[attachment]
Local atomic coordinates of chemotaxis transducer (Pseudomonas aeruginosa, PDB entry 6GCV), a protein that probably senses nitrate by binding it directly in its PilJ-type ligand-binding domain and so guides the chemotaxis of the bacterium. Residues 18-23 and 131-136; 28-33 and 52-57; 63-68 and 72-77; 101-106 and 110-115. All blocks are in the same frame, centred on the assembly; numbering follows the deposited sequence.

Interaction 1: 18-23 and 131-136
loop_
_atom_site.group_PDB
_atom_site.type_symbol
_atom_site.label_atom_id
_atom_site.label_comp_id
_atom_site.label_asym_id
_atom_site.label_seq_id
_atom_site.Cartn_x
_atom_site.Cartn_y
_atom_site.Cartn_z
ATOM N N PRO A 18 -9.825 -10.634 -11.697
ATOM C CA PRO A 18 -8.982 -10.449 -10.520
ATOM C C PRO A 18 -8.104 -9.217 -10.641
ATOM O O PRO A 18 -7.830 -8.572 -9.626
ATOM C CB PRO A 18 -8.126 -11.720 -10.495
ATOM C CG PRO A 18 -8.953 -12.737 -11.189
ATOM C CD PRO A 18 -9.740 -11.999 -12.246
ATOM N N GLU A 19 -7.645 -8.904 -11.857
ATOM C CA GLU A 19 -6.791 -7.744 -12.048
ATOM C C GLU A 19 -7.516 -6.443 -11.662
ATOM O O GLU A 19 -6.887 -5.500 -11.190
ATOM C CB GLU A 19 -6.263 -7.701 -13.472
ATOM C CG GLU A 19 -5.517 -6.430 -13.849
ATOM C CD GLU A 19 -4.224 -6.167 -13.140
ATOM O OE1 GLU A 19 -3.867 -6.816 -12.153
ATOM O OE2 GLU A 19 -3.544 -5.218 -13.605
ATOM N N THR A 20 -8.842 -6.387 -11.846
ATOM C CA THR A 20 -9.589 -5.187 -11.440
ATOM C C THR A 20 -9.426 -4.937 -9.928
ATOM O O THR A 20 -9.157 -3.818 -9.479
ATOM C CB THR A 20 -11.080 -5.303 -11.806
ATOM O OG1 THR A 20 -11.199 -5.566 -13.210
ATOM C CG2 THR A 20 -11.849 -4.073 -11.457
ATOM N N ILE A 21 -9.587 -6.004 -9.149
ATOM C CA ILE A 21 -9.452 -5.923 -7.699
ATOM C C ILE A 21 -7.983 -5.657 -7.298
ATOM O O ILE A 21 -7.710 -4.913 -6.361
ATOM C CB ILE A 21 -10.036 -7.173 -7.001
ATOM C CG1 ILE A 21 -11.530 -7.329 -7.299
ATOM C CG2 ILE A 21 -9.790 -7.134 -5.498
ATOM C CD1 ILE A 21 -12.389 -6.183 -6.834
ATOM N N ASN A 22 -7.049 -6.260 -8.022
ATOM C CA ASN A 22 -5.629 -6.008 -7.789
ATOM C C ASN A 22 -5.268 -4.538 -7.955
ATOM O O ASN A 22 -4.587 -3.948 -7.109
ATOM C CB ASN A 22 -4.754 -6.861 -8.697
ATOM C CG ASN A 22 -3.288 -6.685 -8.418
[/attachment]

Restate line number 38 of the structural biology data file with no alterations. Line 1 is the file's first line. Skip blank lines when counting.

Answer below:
ATOM C C ILE A 21 -7.983 -5.657 -7.298